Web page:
This is just thinking out loud – don’t take too seriously. Read below if you really, really want to.
Optimization and optimizing are now central features in any architectural discourse, alongside performance. The concept of optimization is associated with the continuous betterment of a certain design by finding the optimal values for the parameters describing it. Nevertheless, there are certain aspects which require critical reflection.
Optimizing a system which is essentially flawed in its design will not result in the absolute best solution for the given problem. In short, if the design is flawed, no matter how much we optimize, the solution will still be bad architecture because the parameters describing it are the wrong ones – or the less important ones.
What do we want to gain by optimizing a certain design? We can optimize it towards certain quantifiable values, like energy efficiency, structural resistance, etc. of which we know what we want from – less energy consumption, less material usage, etc. There are though a host of ambiguous variables for which we don’t have the correct studies to discern their optimal values. Integration of street networks is a good example: at first sight we want it to be as accessible as possible. Then again, in real-life examples show us that less accessible places provide shelter and quiet from otherwise busy surroundings.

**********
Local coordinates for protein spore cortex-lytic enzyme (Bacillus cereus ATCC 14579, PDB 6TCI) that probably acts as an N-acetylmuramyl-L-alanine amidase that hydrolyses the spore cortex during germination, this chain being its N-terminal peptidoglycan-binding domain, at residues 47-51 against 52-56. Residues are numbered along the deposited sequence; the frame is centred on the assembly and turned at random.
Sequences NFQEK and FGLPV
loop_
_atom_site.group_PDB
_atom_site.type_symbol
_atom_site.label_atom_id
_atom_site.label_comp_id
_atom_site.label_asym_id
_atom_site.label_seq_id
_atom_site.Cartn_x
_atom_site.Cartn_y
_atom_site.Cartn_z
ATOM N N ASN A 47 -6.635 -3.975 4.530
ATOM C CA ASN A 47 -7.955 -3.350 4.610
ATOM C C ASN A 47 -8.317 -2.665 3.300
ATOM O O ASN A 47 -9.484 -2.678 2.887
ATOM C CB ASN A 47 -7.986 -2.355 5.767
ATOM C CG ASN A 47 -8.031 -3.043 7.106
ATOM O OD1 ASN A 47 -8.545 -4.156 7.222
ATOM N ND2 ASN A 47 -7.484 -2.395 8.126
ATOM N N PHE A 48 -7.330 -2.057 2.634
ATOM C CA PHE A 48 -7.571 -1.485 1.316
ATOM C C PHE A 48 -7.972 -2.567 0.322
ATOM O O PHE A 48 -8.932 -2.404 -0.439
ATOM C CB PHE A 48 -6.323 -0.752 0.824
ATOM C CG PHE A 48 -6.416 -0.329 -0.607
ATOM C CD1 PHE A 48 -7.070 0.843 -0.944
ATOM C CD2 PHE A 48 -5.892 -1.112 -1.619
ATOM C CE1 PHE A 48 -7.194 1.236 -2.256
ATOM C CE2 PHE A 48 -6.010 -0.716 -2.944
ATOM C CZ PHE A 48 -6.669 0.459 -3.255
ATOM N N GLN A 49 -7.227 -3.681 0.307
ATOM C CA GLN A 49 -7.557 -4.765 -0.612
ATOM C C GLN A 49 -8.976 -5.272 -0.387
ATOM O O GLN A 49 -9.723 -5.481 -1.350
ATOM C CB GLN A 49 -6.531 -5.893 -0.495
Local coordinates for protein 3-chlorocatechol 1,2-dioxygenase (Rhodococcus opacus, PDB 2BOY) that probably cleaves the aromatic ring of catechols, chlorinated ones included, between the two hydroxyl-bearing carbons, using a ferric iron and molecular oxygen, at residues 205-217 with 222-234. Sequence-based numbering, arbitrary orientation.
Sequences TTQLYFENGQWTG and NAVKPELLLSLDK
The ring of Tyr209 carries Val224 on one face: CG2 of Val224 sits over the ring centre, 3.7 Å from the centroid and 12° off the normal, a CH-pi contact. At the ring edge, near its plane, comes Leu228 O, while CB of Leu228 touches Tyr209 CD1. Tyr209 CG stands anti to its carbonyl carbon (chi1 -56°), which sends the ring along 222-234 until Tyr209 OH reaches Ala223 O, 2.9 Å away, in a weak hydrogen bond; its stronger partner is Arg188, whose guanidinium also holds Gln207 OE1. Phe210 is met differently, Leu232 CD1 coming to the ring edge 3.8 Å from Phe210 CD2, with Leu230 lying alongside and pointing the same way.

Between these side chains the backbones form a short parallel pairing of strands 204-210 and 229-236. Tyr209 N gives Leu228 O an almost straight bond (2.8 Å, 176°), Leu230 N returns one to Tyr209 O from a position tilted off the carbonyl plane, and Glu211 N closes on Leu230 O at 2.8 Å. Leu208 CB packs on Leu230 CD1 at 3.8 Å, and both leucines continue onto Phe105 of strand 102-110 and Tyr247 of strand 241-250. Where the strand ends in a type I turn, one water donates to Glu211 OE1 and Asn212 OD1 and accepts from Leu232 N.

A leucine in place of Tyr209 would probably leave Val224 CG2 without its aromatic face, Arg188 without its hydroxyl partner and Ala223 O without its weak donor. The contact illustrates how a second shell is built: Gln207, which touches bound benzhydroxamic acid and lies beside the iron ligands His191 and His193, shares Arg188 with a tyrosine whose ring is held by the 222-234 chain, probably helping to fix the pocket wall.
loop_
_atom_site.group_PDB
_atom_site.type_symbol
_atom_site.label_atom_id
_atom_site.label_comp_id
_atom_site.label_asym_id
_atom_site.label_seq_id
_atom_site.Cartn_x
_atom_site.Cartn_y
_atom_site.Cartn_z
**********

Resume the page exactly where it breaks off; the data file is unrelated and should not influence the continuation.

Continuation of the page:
Architectural projects aren’t yet quantifiable in their full complexity and will probably never be. Coupling this with the fact that optimizing one certain parameter, or group of parameters, can result in the complete “de-optimization” of an other set of parameters which are not embedded in the process, and thus ignored. How can we be certain of the godly powers of optimization when the consequences can easily vary wildly?
Constructal theory, which offers a predictive framework and an universal “optimization” goal for Manuel DeLanda’s reality as a flow of matter-energy, states that For a finite-size (flow) system to persist in time (to live), its configuration must evolve such that it provides easier access to the imposed currents that flow through it. Nevertheless, while this can be valid for non-conscious systems, I strongly suspect that anthropic evolution is based on a fine balance between inaction and action, between movement and cessation and should be treated as a special case.
It is thus important to critically reflect on our new found desire to optimize everything we can get our hands on. Good architecture and good urban design draws its positive qualities from the tensions embedded in it and how well modulated they are.